By Dr. Kathleen Tate, Program Director for Teaching, American Public University
We all have memories of our teachers—the good and the bad. Who are those teachers that make a difference and stand out in our minds as being great? What makes them so great? In reflecting about some bottom line qualities, I came up with a list of five qualities of great teachers.
(1) Wear Multiple Hats
Teachers have to manage a lot of students who have a myriad of needs and issues. Great teachers are able to shift seamlessly between roles in order to serve all of those needs on any given day. A great teacher wears an instructional hat, nurse hat, counselor hat, facilitator hat, timekeeper hat, psychologist hat, problem-solver hat, creative hat, security hat, data hat, assessment hat, decorator hat, planner hat, public relations hat, technology hat, accountant hat, curriculum hat, current events hat, policy hat, motivator hat, entertainment hat, peacekeeper hat, supply hat, mentor hat, and many more.
Teachers need to know themselves, their students, the curriculum, assessment, their colleagues, and their world. Great teachers know these components well. Great teachers want to know what biases they might have so they can resolve them and better serve the needs of their diverse students. They care about how they are doing and seek to improve their craft through reflection, seeking advice from experts, and other means.
Great teachers care to know not just their grade level or specialized area of curriculum, but they care about what students should know throughout their K-12 schooling. Great teachers care to know about how different subject areas intersect and connect so that they can teach in integrated, thematic ways that give students a bigger picture and an anchored context for learning.
Great teachers care about using a wide range of assessments to capture the diverse ways students express knowledge. Great teachers care about collaborating with their colleagues to meet the needs of their students. Great teachers make sure they are informed of pop culture and local, regional, national, and international news in order to relate curriculum and learning experiences to their students’ lives.
(3) Keep Learning
There are many policies, laws, trends, and standards to be aware of in education. Great teachers know they have to remain current in their field by reading journals, attending and presenting at conferences and workshops, and examining state and national standards for both teachers and K-12 students.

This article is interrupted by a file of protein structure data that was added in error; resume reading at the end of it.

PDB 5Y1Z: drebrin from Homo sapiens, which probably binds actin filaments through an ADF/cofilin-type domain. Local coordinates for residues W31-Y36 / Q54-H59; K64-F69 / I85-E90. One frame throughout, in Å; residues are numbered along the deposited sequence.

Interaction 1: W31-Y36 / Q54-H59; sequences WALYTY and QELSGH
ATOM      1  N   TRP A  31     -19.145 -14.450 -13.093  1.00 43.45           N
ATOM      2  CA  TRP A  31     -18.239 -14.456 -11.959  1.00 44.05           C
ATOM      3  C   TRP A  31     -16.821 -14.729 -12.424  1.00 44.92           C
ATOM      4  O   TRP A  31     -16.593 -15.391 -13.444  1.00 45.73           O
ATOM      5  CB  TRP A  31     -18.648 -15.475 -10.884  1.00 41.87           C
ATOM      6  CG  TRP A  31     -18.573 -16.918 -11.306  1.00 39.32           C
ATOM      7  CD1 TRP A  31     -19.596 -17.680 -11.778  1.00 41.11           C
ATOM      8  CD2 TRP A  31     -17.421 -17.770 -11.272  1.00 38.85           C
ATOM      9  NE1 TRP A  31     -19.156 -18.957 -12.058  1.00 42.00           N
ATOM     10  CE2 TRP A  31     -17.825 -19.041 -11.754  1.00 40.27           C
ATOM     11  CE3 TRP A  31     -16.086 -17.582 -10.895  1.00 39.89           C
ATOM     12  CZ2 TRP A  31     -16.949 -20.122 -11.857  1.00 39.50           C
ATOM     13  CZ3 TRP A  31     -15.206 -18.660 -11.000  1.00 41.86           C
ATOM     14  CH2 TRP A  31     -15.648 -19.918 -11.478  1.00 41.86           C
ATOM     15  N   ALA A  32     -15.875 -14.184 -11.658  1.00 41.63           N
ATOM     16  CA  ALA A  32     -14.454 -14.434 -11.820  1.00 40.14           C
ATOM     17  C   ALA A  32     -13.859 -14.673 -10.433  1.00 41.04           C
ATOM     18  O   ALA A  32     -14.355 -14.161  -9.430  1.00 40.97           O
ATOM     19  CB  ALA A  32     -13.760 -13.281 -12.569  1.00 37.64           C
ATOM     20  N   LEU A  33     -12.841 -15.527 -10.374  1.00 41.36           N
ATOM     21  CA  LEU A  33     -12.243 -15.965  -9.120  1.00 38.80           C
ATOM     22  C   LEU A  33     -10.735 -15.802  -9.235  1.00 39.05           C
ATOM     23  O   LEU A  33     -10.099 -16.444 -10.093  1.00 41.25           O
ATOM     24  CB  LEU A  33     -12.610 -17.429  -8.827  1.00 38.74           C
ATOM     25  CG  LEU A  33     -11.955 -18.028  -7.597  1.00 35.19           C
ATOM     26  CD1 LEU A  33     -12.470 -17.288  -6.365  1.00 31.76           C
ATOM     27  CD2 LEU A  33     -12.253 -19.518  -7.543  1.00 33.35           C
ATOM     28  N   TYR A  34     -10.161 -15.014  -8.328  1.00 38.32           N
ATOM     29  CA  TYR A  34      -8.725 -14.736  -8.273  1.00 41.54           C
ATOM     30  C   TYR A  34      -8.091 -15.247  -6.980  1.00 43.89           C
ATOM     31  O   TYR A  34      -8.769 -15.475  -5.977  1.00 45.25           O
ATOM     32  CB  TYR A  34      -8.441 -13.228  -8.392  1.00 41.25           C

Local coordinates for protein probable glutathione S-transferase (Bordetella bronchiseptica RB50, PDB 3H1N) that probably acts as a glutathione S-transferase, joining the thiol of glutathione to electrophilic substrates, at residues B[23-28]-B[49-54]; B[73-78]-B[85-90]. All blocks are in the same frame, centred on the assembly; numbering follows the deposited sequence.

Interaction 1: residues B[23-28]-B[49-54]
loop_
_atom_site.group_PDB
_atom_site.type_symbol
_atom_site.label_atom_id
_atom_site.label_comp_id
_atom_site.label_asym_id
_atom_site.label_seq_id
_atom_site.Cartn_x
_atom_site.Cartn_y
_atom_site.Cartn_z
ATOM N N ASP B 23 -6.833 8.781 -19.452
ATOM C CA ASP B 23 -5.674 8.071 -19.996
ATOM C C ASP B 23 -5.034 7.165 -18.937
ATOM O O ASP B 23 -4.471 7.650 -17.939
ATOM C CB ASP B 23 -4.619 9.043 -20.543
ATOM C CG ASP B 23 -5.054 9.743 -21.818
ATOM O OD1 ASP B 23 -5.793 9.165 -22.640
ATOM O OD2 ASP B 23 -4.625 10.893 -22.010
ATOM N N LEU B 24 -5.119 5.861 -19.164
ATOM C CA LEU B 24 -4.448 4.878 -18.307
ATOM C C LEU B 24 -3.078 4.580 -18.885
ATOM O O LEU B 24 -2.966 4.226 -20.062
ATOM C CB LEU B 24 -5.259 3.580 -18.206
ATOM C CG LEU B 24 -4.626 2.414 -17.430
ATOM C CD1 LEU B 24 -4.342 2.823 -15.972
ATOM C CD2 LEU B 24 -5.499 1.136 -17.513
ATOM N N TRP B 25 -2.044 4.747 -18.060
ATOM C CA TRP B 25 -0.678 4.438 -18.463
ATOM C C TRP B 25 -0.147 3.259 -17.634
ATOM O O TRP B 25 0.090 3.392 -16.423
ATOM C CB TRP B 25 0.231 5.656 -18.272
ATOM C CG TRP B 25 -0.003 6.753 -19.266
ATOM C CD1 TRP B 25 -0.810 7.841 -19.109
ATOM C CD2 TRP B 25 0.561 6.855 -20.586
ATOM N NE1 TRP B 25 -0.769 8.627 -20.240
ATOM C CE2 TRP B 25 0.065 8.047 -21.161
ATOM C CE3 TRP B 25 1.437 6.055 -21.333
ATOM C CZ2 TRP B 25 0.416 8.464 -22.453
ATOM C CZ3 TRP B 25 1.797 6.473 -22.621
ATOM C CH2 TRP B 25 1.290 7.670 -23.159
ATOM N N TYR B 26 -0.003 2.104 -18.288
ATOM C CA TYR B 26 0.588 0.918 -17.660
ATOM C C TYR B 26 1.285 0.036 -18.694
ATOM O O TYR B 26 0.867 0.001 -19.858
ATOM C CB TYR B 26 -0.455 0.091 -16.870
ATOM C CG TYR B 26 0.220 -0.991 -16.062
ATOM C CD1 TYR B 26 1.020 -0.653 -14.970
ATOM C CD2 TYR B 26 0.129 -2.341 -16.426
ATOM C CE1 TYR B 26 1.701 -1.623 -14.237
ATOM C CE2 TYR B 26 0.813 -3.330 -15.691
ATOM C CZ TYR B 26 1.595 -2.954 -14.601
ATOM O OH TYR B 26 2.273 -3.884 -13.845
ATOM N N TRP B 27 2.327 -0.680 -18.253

Great teachers are open to new ideas and continual learning in order to fulfill their students’ needs. Great teachers always seek new resources, information, and texts. They develop comfort and discernment with technological tools and use them to enhance learning.
(4) Are Creative
Great teachers cultivate exciting classroom environments that motivate and engage students through creative approaches. Great teachers are not afraid to take risks, incorporate arts-based learning, and think beyond the box. Great teachers are creative problem solvers when it comes to curriculum constraints, resources, logistics, and conflicts. Similar to CEOs, they must continually produce positive results and creatively resolve issues.
(5) Remain Positive
Great teachers remain positive with students, families, colleagues, and administrators. Great teachers uplift and believe in their students. Great teachers maintain professional, collegial demeanors with those they encounter within and beyond school walls.
Great teachers focus on positive feedback, language, and successes and embrace diversity, change, and challenge. Great teachers maintain composure and demonstrate kindness toward all school constituents. Great teachers seek win-win solutions, maintain positive classroom environments, and display and promote empathy.
Are you a great teacher?
About the Author
Dr. Tate holds a Ph.D. in Elementary Education, M.Ed. in Special Education, and B.A. in Soviet & East European Studies. She has been with APUS since July, 2011, and is an Associate Professor and Program Director of Teaching. She has over 16 years of experience as an elementary special education teacher and professor at both brick and mortar and online universities.